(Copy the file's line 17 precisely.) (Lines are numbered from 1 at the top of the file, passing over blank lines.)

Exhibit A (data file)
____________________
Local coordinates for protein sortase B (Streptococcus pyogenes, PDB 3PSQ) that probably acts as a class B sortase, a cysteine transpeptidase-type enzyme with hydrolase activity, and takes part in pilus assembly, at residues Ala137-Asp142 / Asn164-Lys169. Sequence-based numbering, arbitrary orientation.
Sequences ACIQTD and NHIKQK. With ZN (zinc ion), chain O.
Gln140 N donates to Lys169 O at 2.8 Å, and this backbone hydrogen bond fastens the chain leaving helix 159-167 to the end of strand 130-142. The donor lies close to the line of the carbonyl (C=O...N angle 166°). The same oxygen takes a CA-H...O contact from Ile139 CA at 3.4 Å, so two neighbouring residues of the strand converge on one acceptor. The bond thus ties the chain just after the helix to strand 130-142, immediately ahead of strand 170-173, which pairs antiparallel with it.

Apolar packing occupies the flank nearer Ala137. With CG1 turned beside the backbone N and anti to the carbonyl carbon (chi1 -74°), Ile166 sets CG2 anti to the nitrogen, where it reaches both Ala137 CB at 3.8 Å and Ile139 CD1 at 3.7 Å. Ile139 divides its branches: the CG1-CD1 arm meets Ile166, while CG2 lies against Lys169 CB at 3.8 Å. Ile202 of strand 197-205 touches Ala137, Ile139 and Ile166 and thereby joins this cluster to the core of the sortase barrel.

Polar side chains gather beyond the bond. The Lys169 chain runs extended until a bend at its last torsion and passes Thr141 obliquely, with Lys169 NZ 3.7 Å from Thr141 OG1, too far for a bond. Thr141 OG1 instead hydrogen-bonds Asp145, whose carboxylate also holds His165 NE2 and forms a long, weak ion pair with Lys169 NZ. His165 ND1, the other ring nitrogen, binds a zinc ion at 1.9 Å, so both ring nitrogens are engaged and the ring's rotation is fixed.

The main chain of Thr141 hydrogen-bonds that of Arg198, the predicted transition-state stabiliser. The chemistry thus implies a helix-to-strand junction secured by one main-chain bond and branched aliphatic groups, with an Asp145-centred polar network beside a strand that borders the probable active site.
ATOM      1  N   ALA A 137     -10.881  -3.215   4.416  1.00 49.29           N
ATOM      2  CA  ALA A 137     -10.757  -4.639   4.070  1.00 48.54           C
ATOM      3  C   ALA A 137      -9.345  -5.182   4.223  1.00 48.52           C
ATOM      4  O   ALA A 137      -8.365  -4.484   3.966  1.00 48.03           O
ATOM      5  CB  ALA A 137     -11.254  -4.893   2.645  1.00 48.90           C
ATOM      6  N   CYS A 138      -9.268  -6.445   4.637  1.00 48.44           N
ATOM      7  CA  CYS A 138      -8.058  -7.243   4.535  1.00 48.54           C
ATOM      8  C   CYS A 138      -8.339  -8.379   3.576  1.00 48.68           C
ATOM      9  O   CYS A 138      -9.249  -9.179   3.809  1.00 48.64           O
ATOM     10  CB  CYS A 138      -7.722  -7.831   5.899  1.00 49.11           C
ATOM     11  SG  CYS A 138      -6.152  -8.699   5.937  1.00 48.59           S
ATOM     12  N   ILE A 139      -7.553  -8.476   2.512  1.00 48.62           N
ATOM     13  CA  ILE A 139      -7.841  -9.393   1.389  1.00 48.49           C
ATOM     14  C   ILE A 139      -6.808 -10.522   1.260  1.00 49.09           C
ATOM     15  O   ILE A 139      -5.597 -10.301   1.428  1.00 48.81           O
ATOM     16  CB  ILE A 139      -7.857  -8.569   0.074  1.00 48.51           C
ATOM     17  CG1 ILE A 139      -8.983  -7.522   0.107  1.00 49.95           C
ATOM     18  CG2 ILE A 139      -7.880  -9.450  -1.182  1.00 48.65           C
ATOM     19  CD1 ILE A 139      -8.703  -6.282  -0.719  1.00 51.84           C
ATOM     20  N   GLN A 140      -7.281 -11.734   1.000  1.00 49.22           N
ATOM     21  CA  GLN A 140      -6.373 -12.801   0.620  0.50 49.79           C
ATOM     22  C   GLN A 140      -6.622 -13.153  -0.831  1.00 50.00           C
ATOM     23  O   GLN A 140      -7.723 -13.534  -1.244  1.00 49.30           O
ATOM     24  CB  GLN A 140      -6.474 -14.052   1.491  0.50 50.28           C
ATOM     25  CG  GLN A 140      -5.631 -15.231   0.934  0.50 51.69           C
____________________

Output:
ATOM     11  SG  CYS A 138      -6.152  -8.699   5.937  1.00 48.59           S